Many years ago I toured the Erie Plastics factory in Corry, Pa, which is in northwestern Pennsylvania, close to the New York border. I had heard that Erie Plastics was a leader in multi-cavitation and stack molding. CEO P. C. Hoop (don’t call me Paul) Roche showed me closure tools with well over 100 cavities for closures. It was a poorly kept secret that Erie was a major supplier to Procter & Gamble over a very long time period. Erie participated in the design and manufacturing of the Folgers AromaSeal canister, as well as closures for Pringles cans and Downy Fabric Softener bottles. According to various news and employee reports on the Web, P&G had warned Erie Plastics it was going to pull the contracts three or four years ago. Engineers at Erie redoubled efforts to boost productivity and improve the economics of their processes. At the end of February about 40 percent of Erie Plastics’ employees were laid off, stunning many of them. Northwestern Pennsylvania is already taking a beating from the economy. The Tech Group laid off 250 employees at the end of last year, and closed a mold making plant in Erie, PA. Bitter employees are blaming management at Erie Plastics, and one blogger even blamed Barack Obama.
The truth is laid-off employees have a very poor view of what was going on. P&G is in a global struggle for business and wants the best-possible costs and designs for its products. Presumably, P&G found a supplier it preferred, but had no immediate comment. I doubt the new supplier is Chinese because of reports concerning lack of sophistication and quality among domestic Chinese toolmakers. There’s still lots of hype from companies pushing Chinese tools, but proceed with caution.
Hoop Roche is the last person I would blame. The last time I saw him was last year at the Plastic Parts Innovation Conference in Memphis, TN. He was pushing a new proprietary technology from Erie Plastics called Pop ‘N Shake, which allows ingredients such as vitamins or medicines to be mixed right in the bottle. It’s a clever attempt to keep the business going. .It combines design ingenuity with high cavitation tooling and hot runner manifold know-how. Hoop joined Erie Plastics in 1972 as a sales engineer, and acquired the company in 1991. In his blog about Erie Plastics there is no update on the layoffs or the P&G contracts. He does give some hints of the troubles though: In a Christmas message on Dec. 23, Hoop lists these issues:
“• Challenging pricing driven by substantial industry over-capacity.
• Fiercely demanding customers ever confident that there is “another 20%” to be wrung out through negotiations, electronic auctions and allowing the competitive enterprise system to do its job.
• The never-ending quest to improve quality, output and productivity.
• Unremitting pressure on profit margins.”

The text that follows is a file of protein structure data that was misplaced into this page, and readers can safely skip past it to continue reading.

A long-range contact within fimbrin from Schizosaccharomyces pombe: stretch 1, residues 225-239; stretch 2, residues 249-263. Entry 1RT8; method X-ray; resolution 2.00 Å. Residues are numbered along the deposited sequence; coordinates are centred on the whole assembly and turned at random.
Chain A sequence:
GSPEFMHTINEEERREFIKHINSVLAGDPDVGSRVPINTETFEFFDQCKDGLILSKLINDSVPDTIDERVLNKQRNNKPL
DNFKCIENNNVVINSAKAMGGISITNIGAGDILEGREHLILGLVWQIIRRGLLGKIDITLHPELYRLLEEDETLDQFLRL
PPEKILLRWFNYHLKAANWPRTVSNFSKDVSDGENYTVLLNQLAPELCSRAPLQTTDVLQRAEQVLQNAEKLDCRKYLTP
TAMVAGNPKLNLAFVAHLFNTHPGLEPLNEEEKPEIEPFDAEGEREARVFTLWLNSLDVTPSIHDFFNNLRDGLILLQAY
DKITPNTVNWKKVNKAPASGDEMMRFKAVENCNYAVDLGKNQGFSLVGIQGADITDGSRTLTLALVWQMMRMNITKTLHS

All certainly true. I’ve writtenextensively about the P&G purchasing approach, and I know their corporate results are benefiting from a tough proactive system. They are not at all the leaders in the blitz to electronic auctions that began in 1999. Much to the contrary, they put a strong emphasis on design and quality, while also demanding the best possible prices. I have no knowledge of what happened with the Erie Plastics business, but I would not be at all surprised if the closure business is moving to Europe, despite the current disadvantage in currencies.
A recent report sponsored by the American Chemistry Council (ACC) focuses on emerging gasification technologies for converting waste into energy and fuel on a large scale and saving it from the landfill. Some of that waste includes non-recycled plastic.
Capping a 30-year quest, GE Aviation has broken ground on the first high-volume factory for producing commercial jet engine components from ceramic matrix composites. The plant will produce high-pressure turbine shrouds for the LEAP Turbofan engine.
Seismic shifts in 3D printing materials include an optimization method that reduces the material needed to print an object by 85 percent, research designed to create new, stronger materials, and a new ASTM standard for their mechanical properties.
A recent study finds that 3D printing is both cheaper and greener than traditional factory-based mass manufacturing and distribution. At least, it's true for making consumer plastic products on open-source, low-cost RepRap printers.
For industrial control applications, or even a simple assembly line, that machine can go almost 24/7 without a break. But what happens when the task is a little more complex? That’s where the “smart” machine would come in. The smart machine is one that has some simple (or complex in some cases) processing capability to be able to adapt to changing conditions. Such machines are suited for a host of applications, including automotive, aerospace, defense, medical, computers and electronics, telecommunications, consumer goods, and so on. This discussion will examine what’s possible with smart machines, and what tradeoffs need to be made to implement such a solution.